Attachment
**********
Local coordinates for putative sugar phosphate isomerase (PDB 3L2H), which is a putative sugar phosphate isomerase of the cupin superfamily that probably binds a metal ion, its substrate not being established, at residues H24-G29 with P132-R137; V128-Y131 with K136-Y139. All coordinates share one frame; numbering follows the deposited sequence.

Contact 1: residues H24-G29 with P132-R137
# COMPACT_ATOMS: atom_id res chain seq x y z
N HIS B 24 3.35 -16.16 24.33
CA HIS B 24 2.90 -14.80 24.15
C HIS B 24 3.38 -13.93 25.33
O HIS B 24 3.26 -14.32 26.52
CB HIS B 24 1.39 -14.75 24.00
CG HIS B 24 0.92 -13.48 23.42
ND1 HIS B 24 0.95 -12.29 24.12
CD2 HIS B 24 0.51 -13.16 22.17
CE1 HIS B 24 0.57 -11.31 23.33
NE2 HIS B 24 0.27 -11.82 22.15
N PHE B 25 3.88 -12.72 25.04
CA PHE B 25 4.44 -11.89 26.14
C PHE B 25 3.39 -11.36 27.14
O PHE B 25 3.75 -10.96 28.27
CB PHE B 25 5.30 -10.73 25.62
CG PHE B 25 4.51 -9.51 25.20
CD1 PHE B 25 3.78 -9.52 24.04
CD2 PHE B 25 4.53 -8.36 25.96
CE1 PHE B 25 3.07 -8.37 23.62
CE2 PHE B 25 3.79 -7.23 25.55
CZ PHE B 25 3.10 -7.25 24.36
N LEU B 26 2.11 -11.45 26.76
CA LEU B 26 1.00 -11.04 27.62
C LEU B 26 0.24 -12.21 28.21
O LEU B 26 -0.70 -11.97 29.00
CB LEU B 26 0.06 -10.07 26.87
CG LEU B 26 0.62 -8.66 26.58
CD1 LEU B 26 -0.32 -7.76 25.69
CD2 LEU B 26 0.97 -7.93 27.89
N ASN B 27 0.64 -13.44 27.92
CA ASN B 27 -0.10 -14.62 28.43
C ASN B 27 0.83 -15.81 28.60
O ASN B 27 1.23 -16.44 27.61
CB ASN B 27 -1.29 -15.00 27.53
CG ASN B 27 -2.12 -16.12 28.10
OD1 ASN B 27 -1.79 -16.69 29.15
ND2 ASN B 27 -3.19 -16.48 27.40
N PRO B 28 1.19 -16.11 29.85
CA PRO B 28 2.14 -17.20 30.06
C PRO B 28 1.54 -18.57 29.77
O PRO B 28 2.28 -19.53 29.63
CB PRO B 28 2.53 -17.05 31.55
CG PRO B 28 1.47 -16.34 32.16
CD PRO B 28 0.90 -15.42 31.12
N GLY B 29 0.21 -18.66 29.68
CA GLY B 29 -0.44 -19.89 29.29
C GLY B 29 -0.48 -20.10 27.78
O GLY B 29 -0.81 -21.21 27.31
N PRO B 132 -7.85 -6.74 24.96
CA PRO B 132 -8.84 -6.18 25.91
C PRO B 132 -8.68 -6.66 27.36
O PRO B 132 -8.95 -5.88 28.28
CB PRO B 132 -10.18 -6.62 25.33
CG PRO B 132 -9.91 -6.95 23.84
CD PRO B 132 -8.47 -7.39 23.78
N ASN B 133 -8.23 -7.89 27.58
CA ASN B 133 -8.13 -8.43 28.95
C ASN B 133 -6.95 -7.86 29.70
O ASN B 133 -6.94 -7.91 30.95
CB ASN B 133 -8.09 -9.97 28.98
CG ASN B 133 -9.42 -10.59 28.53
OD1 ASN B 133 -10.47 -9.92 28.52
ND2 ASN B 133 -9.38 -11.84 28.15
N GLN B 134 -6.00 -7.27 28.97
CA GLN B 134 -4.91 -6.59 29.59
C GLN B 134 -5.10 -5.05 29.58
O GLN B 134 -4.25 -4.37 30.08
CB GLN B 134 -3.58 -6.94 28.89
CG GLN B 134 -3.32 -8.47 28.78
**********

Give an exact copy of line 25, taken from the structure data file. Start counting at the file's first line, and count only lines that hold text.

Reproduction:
N LEU B 26 2.11 -11.45 26.76